Other states that use PowerSchool have had their systems set up to protect the privacy of transgender students since 2015 or earlier. Many North Carolina schools and districts have been more than patient with NC DPI, putting in place time-intensive processes to manually correct rosters, lists and records where they can. Families and students have been forced to accept loss of privacy and other harms as students are confronted with their birth name, particularly in online testing and discussion forums. Many times their best coping strategy is to opt out, skipping the test or taking a zero grade for the online part of the course, rather than having their transgender status revealed.
But now our time has run out. As North Carolina schools shift to at-home learning in response to the COVID-19 pandemic, all of the online learning platforms, chat rooms, discussion forums, and virtual testing sites are generating student usernames, visible to other students and faculty, based on the legal name in PowerSchool. Across the state, students are finding out that their classmate Janelle was once named James, that Aaron used to be Emily, that Latisha was Lavon. It is impossible to describe the social, emotional, and psychological harms that this mass violation of privacy may cause.
We know how much local school systems have on their plates right now, and while we are encouraging educators to double-check and correct student usernames, a system-wide fix is far more efficient. One decision from your office, one system update, and 2,500 schools across the state will automatically have this problem solved.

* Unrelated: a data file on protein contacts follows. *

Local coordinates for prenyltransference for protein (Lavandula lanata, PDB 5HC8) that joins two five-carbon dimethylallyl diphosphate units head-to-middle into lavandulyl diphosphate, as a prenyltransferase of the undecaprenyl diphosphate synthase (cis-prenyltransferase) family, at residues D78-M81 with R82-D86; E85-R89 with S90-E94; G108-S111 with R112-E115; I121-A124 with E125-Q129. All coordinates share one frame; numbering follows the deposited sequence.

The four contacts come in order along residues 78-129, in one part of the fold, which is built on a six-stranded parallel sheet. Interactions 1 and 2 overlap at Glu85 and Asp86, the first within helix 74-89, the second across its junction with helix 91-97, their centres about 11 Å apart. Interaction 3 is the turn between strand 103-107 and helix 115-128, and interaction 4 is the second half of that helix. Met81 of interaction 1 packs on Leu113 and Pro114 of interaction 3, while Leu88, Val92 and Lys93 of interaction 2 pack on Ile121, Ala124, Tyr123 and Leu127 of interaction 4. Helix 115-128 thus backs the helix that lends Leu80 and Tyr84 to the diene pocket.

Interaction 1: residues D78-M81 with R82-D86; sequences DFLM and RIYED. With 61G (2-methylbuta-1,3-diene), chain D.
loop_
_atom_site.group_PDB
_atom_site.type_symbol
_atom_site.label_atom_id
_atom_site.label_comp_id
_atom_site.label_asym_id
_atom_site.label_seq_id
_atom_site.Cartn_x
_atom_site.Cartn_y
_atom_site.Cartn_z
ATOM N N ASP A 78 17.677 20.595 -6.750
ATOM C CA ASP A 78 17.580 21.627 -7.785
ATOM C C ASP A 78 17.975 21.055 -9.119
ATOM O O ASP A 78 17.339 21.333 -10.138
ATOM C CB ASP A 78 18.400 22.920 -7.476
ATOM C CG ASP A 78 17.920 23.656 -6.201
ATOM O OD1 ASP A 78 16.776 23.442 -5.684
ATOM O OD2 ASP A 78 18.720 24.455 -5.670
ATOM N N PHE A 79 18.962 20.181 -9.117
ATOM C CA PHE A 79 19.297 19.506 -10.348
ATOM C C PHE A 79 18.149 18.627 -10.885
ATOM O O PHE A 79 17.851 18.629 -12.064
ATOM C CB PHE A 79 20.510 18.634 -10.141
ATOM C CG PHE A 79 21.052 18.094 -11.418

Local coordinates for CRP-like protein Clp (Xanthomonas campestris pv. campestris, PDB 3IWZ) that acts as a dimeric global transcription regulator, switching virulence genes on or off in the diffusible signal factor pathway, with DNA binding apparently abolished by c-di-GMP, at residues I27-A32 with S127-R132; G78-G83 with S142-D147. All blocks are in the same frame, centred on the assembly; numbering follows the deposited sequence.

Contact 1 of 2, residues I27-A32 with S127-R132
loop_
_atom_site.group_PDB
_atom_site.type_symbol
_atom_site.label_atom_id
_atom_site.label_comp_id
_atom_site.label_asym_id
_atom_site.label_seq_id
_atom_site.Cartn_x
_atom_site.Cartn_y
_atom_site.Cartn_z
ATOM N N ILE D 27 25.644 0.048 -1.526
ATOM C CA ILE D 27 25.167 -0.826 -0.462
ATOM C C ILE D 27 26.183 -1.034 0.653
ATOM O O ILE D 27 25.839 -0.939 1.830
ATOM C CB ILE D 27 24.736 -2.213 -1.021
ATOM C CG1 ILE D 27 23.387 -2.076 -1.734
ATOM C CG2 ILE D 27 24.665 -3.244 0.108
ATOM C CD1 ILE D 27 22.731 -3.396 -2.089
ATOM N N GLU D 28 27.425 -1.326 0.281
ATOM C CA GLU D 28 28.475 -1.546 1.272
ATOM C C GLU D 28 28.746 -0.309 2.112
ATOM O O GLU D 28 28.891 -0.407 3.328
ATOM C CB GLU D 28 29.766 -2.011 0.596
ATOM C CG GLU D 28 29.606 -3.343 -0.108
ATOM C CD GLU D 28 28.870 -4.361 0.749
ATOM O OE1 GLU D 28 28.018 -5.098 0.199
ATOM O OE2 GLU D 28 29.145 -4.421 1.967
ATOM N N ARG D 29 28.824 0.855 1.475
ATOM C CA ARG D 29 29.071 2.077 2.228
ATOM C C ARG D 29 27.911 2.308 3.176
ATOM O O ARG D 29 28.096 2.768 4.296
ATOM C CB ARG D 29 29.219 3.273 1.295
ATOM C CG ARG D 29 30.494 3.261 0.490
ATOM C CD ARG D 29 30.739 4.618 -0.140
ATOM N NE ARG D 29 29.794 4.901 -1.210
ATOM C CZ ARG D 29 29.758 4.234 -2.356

And so, with the goal of keeping our students’ safety as a top priority, we urge you to:
- Request that PowerSchool immediately begin an update of the NC system that:
- Creates ‘Legal Name’ fields separate from the ‘Name’ fields;
- Sets up documents, lists, online systems, and reports to use the ‘Name’ field unless the document legally requires the Legal Name;
- Creates a ‘Legal Gender’ field separate from the ‘Gender’ field and uses the ‘Gender’ field to list gender in all visible lists and reports, unless legally required otherwise;
- Adds a ‘non-binary’ option to the drop-down list in gender fields.
- Provide the update to North Carolina schools as soon as possible (and no later than the summer 2020 PowerSchool update), along with guidance and technical support for implementation.
- Immediately provide guidance for schools and school districts, explaining the best practices and reasons for using students’ affirmed names and genders, in both in-person and virtual environments.
Ultimately, these are issues of fundamental safety and privacy for our students, which we agree are of the highest importance and require us to work together in new ways. Thank you for your cooperation and prompt action.
Add Your Name to the Statement
Only your name and descriptor (Teacher, Parent, Counselor, etc.) will be published.